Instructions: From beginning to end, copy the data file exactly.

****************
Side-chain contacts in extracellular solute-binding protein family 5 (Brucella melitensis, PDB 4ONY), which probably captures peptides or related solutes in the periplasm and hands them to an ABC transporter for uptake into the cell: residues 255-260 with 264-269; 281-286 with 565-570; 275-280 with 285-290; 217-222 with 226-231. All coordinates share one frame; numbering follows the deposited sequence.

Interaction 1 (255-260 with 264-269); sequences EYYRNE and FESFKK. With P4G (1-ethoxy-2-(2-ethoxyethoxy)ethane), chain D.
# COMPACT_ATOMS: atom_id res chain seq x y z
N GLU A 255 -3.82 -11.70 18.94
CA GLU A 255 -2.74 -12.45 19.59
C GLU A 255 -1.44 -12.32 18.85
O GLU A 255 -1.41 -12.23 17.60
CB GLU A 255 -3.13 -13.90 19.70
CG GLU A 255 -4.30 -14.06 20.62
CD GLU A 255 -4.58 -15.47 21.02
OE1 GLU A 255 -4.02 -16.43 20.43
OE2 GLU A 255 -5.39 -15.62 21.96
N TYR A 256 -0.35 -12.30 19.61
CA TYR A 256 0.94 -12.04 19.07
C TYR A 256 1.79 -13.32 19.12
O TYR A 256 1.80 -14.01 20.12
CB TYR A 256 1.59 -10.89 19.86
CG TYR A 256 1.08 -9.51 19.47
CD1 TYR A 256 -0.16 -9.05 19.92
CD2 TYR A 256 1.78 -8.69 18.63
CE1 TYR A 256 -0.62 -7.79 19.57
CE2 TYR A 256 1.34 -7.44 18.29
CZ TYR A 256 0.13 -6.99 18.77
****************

Side-chain contacts in extracellular solute-binding protein family 5 (Brucella melitensis, PDB 4ONY), which probably captures peptides or related solutes in the periplasm and hands them to an ABC transporter for uptake into the cell: residues 255-260 with 264-269; 281-286 with 565-570; 275-280 with 285-290; 217-222 with 226-231. All coordinates share one frame; numbering follows the deposited sequence.

Interaction 1 (255-260 with 264-269); sequences EYYRNE and FESFKK. With P4G (1-ethoxy-2-(2-ethoxyethoxy)ethane), chain D.
# COMPACT_ATOMS: atom_id res chain seq x y z
N GLU A 255 -3.82 -11.70 18.94
CA GLU A 255 -2.74 -12.45 19.59
C GLU A 255 -1.44 -12.32 18.85
O GLU A 255 -1.41 -12.23 17.60
CB GLU A 255 -3.13 -13.90 19.70
CG GLU A 255 -4.30 -14.06 20.62
CD GLU A 255 -4.58 -15.47 21.02
OE1 GLU A 255 -4.02 -16.43 20.43
OE2 GLU A 255 -5.39 -15.62 21.96
N TYR A 256 -0.35 -12.30 19.61
CA TYR A 256 0.94 -12.04 19.07
C TYR A 256 1.79 -13.32 19.12
O TYR A 256 1.80 -14.01 20.12
CB TYR A 256 1.59 -10.89 19.86
CG TYR A 256 1.08 -9.51 19.47
CD1 TYR A 256 -0.16 -9.05 19.92
CD2 TYR A 256 1.78 -8.69 18.63
CE1 TYR A 256 -0.62 -7.79 19.57
CE2 TYR A 256 1.34 -7.44 18.29
CZ TYR A 256 0.13 -6.99 18.77